Fig. 1: Illustration and analysis of multiple time dimensions for non-ECG, free-breathing native myocardial T1/T2 mapping. Figure adapted from the accompanying News & Views. Macmillan Publishers.

The multitasking project started in August 2015, when Debiao Li, director of the Cedars-Sinai Biomedical Imaging Research Institute (BIRI), hired me as a postdoc in his research group. Debiao and his group were pioneers in many areas of CMR, including non-ECG, free-breathing imaging2; I had just graduated from Zhi-Pei Liang’s group at the University of Illinois at Urbana-Champaign, where low-rank imaging was first developed3. Around this time, there was a growing interest in going beyond sorting image data into separate cardiac and respiratory dimensions (which had been done for many years to separate motion) by exploiting multidimensionality in order to speed up acquisition, as exemplified by the XD-GRASP3 method from NYU. This had seen great success for qualitative CMR, but quantitative CMR would need even more time dimensions—for example, T1 recovery and T2 decay dimensions (two relaxation processes which can be quantified).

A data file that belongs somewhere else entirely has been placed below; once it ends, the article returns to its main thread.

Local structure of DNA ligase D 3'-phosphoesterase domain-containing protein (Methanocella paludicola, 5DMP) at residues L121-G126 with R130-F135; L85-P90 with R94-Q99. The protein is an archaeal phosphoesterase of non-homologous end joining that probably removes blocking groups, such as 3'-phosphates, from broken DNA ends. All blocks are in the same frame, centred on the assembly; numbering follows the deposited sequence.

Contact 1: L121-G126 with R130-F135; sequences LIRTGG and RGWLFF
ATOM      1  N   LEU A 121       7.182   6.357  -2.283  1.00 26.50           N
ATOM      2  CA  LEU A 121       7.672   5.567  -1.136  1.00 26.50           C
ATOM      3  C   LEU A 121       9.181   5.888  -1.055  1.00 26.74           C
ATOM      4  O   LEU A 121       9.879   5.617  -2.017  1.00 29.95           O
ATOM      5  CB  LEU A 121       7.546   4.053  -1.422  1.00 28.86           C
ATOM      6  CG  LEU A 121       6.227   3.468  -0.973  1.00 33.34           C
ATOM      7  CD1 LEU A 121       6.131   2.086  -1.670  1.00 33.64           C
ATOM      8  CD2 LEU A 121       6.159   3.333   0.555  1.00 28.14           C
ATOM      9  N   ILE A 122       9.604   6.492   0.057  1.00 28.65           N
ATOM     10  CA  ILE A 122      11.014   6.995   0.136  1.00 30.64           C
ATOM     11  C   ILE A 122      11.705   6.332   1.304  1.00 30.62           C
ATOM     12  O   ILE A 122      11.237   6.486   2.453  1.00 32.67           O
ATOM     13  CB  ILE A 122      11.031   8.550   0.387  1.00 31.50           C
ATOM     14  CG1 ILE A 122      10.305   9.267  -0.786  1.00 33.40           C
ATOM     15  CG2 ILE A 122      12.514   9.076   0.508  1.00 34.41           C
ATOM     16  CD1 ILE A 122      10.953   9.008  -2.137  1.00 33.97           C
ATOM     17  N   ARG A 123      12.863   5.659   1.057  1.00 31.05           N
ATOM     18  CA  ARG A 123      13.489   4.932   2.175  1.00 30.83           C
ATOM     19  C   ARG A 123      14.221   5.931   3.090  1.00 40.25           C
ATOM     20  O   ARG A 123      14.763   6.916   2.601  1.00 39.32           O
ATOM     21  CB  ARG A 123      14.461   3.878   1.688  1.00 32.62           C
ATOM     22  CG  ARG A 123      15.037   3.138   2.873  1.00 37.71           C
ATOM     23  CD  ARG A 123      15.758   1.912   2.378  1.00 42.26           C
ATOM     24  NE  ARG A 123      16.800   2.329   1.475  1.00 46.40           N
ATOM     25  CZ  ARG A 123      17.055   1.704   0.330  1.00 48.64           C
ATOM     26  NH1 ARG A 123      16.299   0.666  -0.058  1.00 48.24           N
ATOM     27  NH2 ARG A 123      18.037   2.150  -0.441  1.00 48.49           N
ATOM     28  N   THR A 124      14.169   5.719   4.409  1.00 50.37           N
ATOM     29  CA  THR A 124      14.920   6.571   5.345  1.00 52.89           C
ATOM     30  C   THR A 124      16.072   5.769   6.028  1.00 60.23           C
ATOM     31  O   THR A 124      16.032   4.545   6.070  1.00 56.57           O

The main barrier to having so many image dimensions is the “curse of dimensionality”, the phenomenon wherein scan time and memory requirements grow exponentially with the number of dimensions. If one time dimension with 16 images takes 9 seconds of scan time and 25 MB of memory, four time dimensions with 16 × 5 × 344 × 5 = 137,600 images would take 22 hours and 210 GB! Our method would have to directly ensure that the curse of dimensionality would be manageable. We reasoned that because cardiovascular image series were known to be low-rank—and because low-rank tensors grow approximately linearly with the number of dimensions—LRT imaging would make an ideal framework for the problem. For a factored LRT, four time dimensions could take 25 seconds (which we extended to 90 seconds to ensure high signal-to-noise ratio) and 67 MB.